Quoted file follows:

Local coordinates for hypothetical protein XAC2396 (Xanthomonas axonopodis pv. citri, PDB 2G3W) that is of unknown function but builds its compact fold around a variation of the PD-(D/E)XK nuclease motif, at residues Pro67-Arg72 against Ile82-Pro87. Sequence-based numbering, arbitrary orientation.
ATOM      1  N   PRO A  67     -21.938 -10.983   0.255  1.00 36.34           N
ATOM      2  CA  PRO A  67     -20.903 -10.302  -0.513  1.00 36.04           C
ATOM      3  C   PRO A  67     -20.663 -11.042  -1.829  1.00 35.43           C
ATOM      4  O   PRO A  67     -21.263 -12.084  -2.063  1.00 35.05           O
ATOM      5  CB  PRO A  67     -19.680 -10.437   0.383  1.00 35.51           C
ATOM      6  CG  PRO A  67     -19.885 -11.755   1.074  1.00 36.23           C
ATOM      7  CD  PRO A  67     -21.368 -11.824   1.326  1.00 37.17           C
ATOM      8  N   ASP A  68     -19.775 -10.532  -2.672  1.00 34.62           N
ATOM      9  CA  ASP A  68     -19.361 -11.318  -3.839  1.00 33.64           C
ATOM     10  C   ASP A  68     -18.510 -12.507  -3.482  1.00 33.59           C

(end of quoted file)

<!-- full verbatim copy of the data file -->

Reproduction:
Local coordinates for hypothetical protein XAC2396 (Xanthomonas axonopodis pv. citri, PDB 2G3W) that is of unknown function but builds its compact fold around a variation of the PD-(D/E)XK nuclease motif, at residues Pro67-Arg72 against Ile82-Pro87. Sequence-based numbering, arbitrary orientation.
ATOM      1  N   PRO A  67     -21.938 -10.983   0.255  1.00 36.34           N
ATOM      2  CA  PRO A  67     -20.903 -10.302  -0.513  1.00 36.04           C
ATOM      3  C   PRO A  67     -20.663 -11.042  -1.829  1.00 35.43           C
ATOM      4  O   PRO A  67     -21.263 -12.084  -2.063  1.00 35.05           O
ATOM      5  CB  PRO A  67     -19.680 -10.437   0.383  1.00 35.51           C
ATOM      6  CG  PRO A  67     -19.885 -11.755   1.074  1.00 36.23           C
ATOM      7  CD  PRO A  67     -21.368 -11.824   1.326  1.00 37.17           C
ATOM      8  N   ASP A  68     -19.775 -10.532  -2.672  1.00 34.62           N
ATOM      9  CA  ASP A  68     -19.361 -11.318  -3.839  1.00 33.64           C
ATOM     10  C   ASP A  68     -18.510 -12.507  -3.482  1.00 33.59           C